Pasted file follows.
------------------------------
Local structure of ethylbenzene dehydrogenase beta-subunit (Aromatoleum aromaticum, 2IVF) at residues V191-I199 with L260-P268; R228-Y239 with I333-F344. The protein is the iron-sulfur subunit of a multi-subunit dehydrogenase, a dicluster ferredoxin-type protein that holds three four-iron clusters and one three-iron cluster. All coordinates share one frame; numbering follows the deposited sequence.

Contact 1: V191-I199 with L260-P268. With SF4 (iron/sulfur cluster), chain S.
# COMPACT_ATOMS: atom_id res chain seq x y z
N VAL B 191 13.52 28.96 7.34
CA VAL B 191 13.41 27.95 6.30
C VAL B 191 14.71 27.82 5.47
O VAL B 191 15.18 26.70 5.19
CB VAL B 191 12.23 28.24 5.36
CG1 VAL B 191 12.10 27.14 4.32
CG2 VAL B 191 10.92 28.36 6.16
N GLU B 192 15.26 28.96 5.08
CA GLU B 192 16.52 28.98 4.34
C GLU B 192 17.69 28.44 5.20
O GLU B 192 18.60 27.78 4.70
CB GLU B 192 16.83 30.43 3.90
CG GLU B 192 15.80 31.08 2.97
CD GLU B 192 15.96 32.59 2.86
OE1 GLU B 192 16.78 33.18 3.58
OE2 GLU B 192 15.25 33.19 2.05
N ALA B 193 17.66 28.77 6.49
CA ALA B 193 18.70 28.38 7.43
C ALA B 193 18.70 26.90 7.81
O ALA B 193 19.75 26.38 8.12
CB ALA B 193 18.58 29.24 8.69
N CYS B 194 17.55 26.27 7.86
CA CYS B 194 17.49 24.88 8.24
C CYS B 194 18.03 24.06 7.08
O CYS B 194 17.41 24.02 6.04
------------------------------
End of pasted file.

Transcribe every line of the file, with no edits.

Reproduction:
Local structure of ethylbenzene dehydrogenase beta-subunit (Aromatoleum aromaticum, 2IVF) at residues V191-I199 with L260-P268; R228-Y239 with I333-F344. The protein is the iron-sulfur subunit of a multi-subunit dehydrogenase, a dicluster ferredoxin-type protein that holds three four-iron clusters and one three-iron cluster. All coordinates share one frame; numbering follows the deposited sequence.

Contact 1: V191-I199 with L260-P268. With SF4 (iron/sulfur cluster), chain S.
# COMPACT_ATOMS: atom_id res chain seq x y z
N VAL B 191 13.52 28.96 7.34
CA VAL B 191 13.41 27.95 6.30
C VAL B 191 14.71 27.82 5.47
O VAL B 191 15.18 26.70 5.19
CB VAL B 191 12.23 28.24 5.36
CG1 VAL B 191 12.10 27.14 4.32
CG2 VAL B 191 10.92 28.36 6.16
N GLU B 192 15.26 28.96 5.08
CA GLU B 192 16.52 28.98 4.34
C GLU B 192 17.69 28.44 5.20
O GLU B 192 18.60 27.78 4.70
CB GLU B 192 16.83 30.43 3.90
CG GLU B 192 15.80 31.08 2.97
CD GLU B 192 15.96 32.59 2.86
OE1 GLU B 192 16.78 33.18 3.58
OE2 GLU B 192 15.25 33.19 2.05
N ALA B 193 17.66 28.77 6.49
CA ALA B 193 18.70 28.38 7.43
C ALA B 193 18.70 26.90 7.81
O ALA B 193 19.75 26.38 8.12
CB ALA B 193 18.58 29.24 8.69
N CYS B 194 17.55 26.27 7.86
CA CYS B 194 17.49 24.88 8.24
C CYS B 194 18.03 24.06 7.08
O CYS B 194 17.41 24.02 6.04